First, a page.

Japan Institute for National Fundamentals

Speaking out

Yoshiko Sakurai

【#287】Outrageous Yonaguni Referendum

Yoshiko Sakurai / 2015.02.26 (Thu)

February 23, 2015

     On February 22, a referendum took place on the planned deployment of a Ground Self-Defense Force unit on Okinawa Prefecture's Yonaguni Island, the westernmost Japanese islet. In the referendum where voter turnout came to as high as 85.2%, 632 people voted for hosting the SDF unit on the border island and 445 against the plan. SDF deployment supporters won the referendum by a greater-than-expected margin of 187 votes.
     SDF deployment supporters say they should take advantage of their overwhelming victory to confidently go ahead with relevant construction for the deployment. But the problem cannot be solved at such level. The Yonaguni referendum was an event that should not have taken place in a normal country. A security policy on which the central and relevant local governments have agreed was put a referendum where junior high school students and older minors and five permanent resident aliens were given voting rights in addition to ordinary voters. This is nothing more than unusual for a country.

Junior high school students and foreigners given voting rights
     I do not necessarily support the present Constitution. Nevertheless, I believe that government should be based on compliance with the Constitution and law. The Yonaguni referendum came as the challenge to the spirit of the Constitution and law.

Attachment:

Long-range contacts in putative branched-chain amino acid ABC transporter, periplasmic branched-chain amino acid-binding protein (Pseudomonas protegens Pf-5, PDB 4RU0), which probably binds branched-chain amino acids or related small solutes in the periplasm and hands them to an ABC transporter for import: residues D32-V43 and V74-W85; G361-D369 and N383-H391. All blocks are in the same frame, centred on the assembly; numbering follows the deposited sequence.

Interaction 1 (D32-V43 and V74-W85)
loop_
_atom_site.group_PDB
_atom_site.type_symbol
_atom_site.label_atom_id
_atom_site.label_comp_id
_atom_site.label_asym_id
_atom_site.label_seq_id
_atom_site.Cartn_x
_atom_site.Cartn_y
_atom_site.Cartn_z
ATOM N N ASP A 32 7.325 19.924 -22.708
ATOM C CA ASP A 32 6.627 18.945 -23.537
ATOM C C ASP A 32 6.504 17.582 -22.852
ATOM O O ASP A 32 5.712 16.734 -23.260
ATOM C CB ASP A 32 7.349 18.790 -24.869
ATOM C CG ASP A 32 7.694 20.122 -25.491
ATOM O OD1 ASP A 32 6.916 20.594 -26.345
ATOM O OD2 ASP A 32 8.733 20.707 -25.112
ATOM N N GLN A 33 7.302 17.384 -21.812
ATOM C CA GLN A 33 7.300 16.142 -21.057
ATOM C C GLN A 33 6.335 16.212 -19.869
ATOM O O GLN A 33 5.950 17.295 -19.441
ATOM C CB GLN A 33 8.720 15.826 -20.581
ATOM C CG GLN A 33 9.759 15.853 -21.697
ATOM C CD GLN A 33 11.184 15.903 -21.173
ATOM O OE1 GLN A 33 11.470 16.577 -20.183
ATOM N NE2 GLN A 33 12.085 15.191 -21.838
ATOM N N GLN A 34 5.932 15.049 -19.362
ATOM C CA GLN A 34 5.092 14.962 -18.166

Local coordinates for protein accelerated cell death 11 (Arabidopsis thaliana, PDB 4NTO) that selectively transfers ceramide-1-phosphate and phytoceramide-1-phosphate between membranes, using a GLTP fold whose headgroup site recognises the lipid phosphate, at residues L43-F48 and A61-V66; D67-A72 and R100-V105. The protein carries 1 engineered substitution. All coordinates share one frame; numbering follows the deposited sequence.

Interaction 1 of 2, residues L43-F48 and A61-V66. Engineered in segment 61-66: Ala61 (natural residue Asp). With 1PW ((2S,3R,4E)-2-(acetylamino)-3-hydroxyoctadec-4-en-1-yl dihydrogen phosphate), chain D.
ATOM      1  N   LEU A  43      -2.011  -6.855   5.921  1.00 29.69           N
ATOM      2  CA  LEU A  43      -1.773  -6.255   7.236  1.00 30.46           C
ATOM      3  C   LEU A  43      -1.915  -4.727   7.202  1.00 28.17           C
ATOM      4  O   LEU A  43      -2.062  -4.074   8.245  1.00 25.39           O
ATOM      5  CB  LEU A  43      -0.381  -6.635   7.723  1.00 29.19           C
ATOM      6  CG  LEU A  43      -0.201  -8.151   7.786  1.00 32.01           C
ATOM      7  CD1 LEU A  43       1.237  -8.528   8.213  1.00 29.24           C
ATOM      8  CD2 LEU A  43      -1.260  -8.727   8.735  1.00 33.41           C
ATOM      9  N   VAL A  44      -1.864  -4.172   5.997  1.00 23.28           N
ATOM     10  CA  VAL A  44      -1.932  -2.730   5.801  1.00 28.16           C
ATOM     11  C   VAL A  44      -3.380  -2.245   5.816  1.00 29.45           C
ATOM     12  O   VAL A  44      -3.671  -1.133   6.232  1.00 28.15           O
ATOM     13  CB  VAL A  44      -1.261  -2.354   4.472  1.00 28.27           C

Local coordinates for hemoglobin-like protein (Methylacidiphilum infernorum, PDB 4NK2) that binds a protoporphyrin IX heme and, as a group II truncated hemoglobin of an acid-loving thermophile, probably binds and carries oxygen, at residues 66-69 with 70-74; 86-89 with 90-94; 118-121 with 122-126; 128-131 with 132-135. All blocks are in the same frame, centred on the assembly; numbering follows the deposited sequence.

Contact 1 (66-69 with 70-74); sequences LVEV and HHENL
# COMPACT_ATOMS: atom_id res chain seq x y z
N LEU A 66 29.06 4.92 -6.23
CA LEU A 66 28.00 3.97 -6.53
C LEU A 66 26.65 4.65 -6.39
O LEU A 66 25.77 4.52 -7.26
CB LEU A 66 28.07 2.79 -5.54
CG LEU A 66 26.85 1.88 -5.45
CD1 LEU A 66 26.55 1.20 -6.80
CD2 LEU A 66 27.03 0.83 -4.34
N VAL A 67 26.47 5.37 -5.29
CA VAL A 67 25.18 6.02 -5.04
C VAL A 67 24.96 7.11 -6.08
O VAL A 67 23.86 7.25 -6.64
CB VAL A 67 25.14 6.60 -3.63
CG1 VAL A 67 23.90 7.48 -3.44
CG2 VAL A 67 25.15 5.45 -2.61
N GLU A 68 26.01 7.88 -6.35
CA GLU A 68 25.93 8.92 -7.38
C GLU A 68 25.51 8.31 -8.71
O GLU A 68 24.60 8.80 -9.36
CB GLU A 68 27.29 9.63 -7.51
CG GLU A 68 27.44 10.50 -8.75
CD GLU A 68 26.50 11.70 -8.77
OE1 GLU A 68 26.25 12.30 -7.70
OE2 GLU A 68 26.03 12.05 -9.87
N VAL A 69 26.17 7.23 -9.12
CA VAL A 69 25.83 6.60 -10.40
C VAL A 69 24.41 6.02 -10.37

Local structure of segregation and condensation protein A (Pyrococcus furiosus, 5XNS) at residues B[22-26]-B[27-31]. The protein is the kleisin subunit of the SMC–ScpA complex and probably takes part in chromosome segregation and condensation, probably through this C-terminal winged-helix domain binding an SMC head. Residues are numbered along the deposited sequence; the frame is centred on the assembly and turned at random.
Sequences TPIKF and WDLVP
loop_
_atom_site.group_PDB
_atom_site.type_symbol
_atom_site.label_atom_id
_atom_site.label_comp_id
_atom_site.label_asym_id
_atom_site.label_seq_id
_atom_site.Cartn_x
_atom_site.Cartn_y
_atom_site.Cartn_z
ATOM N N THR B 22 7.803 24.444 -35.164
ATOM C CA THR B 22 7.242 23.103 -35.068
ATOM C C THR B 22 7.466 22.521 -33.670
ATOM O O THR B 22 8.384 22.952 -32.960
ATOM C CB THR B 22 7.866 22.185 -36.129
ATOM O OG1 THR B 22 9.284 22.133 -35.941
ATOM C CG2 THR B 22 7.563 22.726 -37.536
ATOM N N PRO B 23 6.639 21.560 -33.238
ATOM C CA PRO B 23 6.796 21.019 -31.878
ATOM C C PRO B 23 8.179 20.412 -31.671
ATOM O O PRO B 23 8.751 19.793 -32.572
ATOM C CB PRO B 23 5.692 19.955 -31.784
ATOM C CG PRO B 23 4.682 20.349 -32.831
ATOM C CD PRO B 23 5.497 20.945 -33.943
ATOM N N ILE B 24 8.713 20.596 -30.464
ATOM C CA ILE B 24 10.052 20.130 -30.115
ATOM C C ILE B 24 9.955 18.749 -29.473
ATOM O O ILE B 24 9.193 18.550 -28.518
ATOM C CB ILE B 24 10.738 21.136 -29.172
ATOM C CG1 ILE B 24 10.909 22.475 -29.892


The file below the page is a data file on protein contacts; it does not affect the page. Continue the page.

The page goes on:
Giving foreign residents voting rights for a referendum runs counter to the spirit of Article 15 of the Constitution that says, “the (Japanese) people have the inalienable right" to choose their public officials. It also contradicts the spirit of Article 93 basing local autonomy on "direct popular vote" as the Supreme Court has judged "direct popular vote" participants as Japanese nationals excluding permanent resident aliens.
     Given that national security amounts to the public welfare, the referendum also conflicts with the spirit of Article 13 providing that the people's right to life, liberty and the pursuit of happiness shall be the supreme consideration to the extent that it does not interfere with the public welfare. The central government has the absolute right to national security in the first place.
     It was outrageous that voting rights were given to 56 young people aged below 20, including 41 junior high school students, at the unreasonable request of opponents to the SDF deployment plan.

Central government has exclusive right to national security
     The SDF deployment plan for Yonaguni originated from a request by Yonaguni Mayor Shukichi Hokama. As the plan made headway following approval by the local assembly, the mayor demanded 1 billion yen in fee for “inconvenience” involving the plan. He has talked little about national defense or security.
     As a matter of course, national security and energy policies should be understood by the people before being implemented. But I naturally doubt the advisability of leaving local communities to decide whether to implement such important policies.
     A relatively large number of local assemblies have enacted basic local ordinances, which differ from community to community but commonly position themselves as supreme regulations that local government heads should observe. In addition, they almost commonly give foreign residents local referendum voting rights, or local suffrage.
     Such ordinances threatening to undermine the state infrastructure are penetrating into local communities in Japan. Now, Japan is required to enhance the leadership of the central government in every sense. Politicians are responsible for clarifying this point to voters.
Yoshiko Sakurai is President, Japan Institute for National Fundamentals.